Planning for retirement means assessing your various income streams to ensure that you're able to pay the bills as a senior. And chances are, one of those income streams is Social Security. Millions of seniors count on those benefits today to stay afloat financially, and if you've spent your working life paying into the system, it's natural to expect those benefits once it's your turn to retire.

But 39% of workers aren't so sure about getting Social Security, in a recent Transamerica survey. Specifically, they're worried that benefits will get reduced or go away altogether. Are they right?

Loosely stacked Social Security cards

Image source: Getty Images.

What's happening with Social Security?

Social Security is facing its share of financial challenges. In April, the program's Trustees reported that Social Security is projected to deplete its trust funds by 2035. Once that happens, the program won't have enough money to keep up with scheduled benefits and may have to implement widespread cuts.

Why the shortfall? Social Security's main source of revenue is payroll taxes -- the taxes we all pay on our earnings, up to a certain point. In the coming years, Social Security won't manage to collect enough payroll tax revenue to fulfill scheduled benefits due to the large number of baby boomers who are expected to leave the workforce in short order. And while younger workers will be coming in to take their place, the replacement rate isn't high enough for Social Security to break even from a revenue standpoint.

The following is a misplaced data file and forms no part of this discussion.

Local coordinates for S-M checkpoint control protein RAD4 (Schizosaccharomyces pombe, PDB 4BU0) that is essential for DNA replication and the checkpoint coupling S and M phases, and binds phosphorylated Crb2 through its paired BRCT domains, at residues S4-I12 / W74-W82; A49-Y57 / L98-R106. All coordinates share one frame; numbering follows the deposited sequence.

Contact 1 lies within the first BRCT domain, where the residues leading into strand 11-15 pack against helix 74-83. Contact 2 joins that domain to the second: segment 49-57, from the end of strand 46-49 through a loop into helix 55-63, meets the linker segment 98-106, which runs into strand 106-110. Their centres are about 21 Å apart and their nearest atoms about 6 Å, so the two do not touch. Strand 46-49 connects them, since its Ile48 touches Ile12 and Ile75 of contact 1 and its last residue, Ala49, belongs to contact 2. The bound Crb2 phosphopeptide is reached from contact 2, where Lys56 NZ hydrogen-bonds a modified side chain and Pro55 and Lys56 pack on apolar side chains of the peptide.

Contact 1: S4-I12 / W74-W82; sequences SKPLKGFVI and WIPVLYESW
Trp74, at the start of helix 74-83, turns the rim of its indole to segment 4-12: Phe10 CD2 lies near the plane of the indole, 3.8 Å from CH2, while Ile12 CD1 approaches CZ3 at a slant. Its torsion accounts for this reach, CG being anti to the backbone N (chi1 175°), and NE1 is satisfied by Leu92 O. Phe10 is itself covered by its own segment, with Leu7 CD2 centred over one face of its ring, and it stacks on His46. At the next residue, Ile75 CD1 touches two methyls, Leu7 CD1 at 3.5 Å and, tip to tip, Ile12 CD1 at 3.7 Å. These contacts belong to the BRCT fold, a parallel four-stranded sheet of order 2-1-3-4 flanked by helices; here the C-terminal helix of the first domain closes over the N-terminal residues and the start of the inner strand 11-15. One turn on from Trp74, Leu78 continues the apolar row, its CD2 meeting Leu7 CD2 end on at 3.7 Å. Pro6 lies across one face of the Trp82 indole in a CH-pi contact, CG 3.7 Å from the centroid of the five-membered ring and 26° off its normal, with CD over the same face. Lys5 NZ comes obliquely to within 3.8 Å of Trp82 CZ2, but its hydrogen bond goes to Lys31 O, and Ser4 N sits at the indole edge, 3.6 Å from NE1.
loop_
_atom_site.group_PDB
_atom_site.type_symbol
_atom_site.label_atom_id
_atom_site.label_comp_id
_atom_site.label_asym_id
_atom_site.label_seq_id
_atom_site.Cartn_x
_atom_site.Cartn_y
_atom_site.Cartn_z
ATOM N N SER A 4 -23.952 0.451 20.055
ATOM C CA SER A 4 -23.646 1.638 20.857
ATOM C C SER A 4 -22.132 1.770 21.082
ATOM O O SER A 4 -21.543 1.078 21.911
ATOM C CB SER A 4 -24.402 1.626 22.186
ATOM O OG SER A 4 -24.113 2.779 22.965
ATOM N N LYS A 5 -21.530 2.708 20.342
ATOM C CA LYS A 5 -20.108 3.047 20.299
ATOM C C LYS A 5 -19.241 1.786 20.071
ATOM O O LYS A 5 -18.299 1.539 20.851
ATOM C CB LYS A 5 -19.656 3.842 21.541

Thankfully, the program has trust funds it can tap to keep up with scheduled benefits even in an absence of revenue -- kind of like how you can dip into your savings account if there's a month when your bills exceed what your paycheck delivers. But once those trust funds run dry, Social Security may have no choice but to reduce benefits substantially. Therefore, while the program is by no means in danger of going away completely, benefit cuts are very much on the table, and so today's workers have a right to be worried.

There is a solution to those fears, though: Save for your senior years independently. If you're worried about lower Social Security benefits in retirement, save enough on your own to compensate. Ramp up your retirement plan contributions, and make sure your money is invested aggressively to allow for solid growth. If you load up on stocks in your retirement plan, you're more likely to achieve that goal. In fact, if you go heavy on stocks, there's a good chance your retirement account will see a 7% average yearly return, and here's the amount of wealth you might grow as a result:

Start Saving $400 a Month at Age:

And You'll Have This Sum by Age 70 (Assumes a 7% Average Annual Return):


$1.37 million










Of course, if you're further along in your career, you won't have as many years to grow wealth, and so you may need to part with a much larger sum of money each month to mimic the totals above. But the point is to take savings matters into your own hands and not rely too heavily on Social Security for retirement income. While those benefits aren't going away, they could end up coming in much lower than you'd like or expect.